Slacks - Jill Bronfman

When they told me to act like a lady

When I was angry

I sewed her aphorism into my skirt hem

And pulled her stockings over mine

To guard against the cold

We were not allowed to wear slacks

In my law school class, the two women sat in the front row

But we soon realized that we needed to wear scarves

Not, this time, the cold,

But the men behind us, above us

Looking down

Could see the color of our bras

(They were always white)

I applied for every job that my classmates wanted

My shoes matched my bags

My resume was printed on cream stationery

With fine ink and a font that implied fastidiousness

Once I watched the paper float like a parachute

Into the wastebasket as I left

There was work, there was standing

By the time I was old, I was an icon

For my wit, wisdom, widowhood

For all of the times I said no, not here, not now

Not if you want to live.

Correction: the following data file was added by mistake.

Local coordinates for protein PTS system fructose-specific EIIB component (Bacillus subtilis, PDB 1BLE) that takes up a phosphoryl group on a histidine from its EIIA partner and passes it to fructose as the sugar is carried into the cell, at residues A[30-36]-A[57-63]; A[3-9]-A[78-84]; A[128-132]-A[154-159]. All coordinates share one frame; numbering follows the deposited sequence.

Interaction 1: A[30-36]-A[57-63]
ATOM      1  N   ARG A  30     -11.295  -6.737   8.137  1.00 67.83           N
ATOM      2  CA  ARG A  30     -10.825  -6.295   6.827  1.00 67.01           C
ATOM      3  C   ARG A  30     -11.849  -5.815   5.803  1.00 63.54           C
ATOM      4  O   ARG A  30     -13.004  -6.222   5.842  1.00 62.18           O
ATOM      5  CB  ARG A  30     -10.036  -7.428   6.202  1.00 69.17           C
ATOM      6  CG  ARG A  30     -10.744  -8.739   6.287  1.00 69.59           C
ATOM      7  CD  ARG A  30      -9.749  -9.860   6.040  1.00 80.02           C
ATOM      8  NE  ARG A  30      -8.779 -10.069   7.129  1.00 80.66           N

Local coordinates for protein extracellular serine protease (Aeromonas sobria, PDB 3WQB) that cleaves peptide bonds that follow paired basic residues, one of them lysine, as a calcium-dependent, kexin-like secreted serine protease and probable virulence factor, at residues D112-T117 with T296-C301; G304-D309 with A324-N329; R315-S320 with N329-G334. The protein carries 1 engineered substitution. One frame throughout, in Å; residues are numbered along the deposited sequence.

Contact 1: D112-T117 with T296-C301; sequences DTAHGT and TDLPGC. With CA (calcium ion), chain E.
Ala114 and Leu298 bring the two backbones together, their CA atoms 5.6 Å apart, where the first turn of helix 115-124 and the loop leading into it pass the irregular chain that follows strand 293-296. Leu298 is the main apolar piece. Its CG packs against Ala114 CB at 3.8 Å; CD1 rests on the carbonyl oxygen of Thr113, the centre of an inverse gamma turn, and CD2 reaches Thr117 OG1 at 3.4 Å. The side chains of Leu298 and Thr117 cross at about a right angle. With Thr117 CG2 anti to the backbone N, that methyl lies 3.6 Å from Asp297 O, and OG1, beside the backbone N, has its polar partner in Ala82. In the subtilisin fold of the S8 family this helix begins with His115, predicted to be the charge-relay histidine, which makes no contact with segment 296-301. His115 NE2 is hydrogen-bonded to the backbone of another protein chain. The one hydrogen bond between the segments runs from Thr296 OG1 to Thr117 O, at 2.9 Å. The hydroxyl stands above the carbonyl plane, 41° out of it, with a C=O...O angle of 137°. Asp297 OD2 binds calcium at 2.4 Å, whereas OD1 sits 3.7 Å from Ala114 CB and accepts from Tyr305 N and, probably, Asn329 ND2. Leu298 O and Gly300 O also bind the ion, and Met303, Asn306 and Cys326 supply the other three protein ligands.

Jill Bronfman is a professor, lawyer, non-profit worker, and parent. She placed second in the Joan Ramseyer Memorial Poetry Contest in 2020. Her work has been accepted for publication in Rougarou, Ruminate Magazine, The Write Launch, The Decadent Review, The Halcyone, 82 Review, The Passed Note, Storgy, Verbal, Kallisto Gaia, Main Street Rag, High Desert, Flying Ketchup, Carcosa, Genre: Urban Arts, Ripples in Space, Mothers Always Write, Talking Writing, Coffin Bell Journal, Flock, Wanderlust Journal, Quiet Lightening, and law and technical books and periodicals. She has performed her work in Poets in the Parks, The Basement Series, and LitQuake, and had her story about a middle-aged robot produced as a podcast.

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